2  
Rescale your variables so numerical computation does not involve really small floats such as k and e, etc. It's all fine when doing pure math, but numerical algorithms often do not work well when the floats are so small. –  unutbu Feb 18 '13 at 18:31
3  
You are missing braces in the denominator of the argument to exp in the second Boltzmann term or you have simply forgotten to replace k*t there with kt. Besides, you are integrating in [0.9*gap-ev, 0.9*gap]. Perhaps you'd like to split it into two integrals: one in (-inf,-0.9*gap-ev] and one in [0.9*gap, inf). –  Hristo Iliev Feb 18 '13 at 19:16
1  
Besides, there are no abs's in the denominators of the first two terms of the integrand. Having them there hides the wrong integration range. –  Hristo Iliev Feb 18 '13 at 19:21
    
Stylistic tips to make your code easier to read and debug: (1) Split long lines into multiple shorter lines; (2) Use def not lambda unless the function is extremely simple; (3) Split complicated formulas into multiple steps (e.g. define f(E) as a separate function). :-D –  Steve B Feb 20 '13 at 13:22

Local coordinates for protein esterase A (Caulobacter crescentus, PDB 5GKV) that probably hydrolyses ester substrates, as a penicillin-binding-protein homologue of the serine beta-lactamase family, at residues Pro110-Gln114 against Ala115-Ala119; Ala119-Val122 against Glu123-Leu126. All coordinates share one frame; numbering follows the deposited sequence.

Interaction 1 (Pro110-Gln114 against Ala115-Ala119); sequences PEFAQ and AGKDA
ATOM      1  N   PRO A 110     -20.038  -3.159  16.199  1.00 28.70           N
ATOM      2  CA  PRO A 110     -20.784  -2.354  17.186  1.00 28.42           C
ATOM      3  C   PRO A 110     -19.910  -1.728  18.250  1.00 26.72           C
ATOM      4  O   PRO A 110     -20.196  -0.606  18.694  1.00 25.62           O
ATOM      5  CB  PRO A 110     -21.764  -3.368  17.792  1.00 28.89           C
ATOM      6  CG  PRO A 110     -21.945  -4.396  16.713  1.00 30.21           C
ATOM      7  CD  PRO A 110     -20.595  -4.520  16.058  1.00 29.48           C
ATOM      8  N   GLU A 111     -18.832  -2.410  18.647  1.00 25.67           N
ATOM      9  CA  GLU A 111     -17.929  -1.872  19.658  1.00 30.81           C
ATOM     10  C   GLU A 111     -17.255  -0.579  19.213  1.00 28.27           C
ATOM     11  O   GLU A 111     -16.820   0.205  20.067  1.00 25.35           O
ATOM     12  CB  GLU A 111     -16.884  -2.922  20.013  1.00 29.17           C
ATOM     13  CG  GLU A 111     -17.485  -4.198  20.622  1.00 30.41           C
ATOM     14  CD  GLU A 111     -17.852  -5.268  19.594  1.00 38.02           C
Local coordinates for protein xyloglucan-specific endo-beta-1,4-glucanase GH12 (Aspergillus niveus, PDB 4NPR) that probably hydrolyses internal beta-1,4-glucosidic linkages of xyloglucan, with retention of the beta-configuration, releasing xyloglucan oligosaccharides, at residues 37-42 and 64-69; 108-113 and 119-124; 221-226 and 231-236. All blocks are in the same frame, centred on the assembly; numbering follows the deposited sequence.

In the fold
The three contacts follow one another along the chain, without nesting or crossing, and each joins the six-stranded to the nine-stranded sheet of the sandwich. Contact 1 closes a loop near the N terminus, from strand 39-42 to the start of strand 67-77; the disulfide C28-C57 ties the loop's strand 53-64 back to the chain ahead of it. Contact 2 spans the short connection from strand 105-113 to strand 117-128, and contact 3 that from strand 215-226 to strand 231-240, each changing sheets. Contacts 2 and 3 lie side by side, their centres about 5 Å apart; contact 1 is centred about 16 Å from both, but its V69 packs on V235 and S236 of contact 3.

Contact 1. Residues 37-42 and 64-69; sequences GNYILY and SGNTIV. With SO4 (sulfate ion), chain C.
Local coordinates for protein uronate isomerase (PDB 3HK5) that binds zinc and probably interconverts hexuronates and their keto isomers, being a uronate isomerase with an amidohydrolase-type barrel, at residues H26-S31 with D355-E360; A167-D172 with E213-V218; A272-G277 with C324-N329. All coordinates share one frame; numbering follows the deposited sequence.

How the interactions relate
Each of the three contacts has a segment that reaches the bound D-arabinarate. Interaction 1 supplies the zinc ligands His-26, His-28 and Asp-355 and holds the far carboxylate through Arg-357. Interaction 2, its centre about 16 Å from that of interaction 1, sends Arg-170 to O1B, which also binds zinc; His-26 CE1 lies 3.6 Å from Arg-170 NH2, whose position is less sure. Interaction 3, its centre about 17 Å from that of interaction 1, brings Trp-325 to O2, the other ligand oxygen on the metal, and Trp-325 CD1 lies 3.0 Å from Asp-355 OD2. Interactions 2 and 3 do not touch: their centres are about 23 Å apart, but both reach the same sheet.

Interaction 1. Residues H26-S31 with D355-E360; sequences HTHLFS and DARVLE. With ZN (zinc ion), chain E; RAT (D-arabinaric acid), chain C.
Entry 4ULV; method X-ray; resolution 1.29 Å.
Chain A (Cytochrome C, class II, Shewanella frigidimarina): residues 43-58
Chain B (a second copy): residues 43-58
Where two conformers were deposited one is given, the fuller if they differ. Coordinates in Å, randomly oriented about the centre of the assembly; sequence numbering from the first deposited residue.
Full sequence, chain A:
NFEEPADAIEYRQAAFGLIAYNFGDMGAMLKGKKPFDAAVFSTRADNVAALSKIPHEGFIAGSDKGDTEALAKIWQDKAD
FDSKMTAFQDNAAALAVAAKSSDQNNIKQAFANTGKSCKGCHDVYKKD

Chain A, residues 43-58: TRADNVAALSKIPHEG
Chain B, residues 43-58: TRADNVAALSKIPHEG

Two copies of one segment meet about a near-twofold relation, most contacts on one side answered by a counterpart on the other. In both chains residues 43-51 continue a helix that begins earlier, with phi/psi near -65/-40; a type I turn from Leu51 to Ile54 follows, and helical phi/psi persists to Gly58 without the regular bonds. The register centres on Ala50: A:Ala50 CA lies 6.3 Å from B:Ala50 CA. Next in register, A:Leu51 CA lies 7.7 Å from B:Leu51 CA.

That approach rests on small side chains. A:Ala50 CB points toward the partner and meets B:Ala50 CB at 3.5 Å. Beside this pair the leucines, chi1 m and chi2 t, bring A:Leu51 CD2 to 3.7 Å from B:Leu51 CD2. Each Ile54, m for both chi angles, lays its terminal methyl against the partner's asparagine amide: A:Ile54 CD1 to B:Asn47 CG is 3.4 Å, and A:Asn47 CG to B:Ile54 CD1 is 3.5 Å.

3 Answers 3

This question is better suited for the Computational Science site. Still here are some points for you to think about.

First, the range of integration is the intersection of (-oo, -eV-gap) U (-eV+gap, +oo) and (-oo, -gap) U (gap, +oo). There are two possible cases:

  • if eV < 2*gap then the allowed energy values are in (-oo, -eV-gap) U (gap, +oo);
  • if eV > 2*gap then the allowed energy values are in (-oo, -eV-gap) U (-eV+gap, -gap) U (gap, +oo).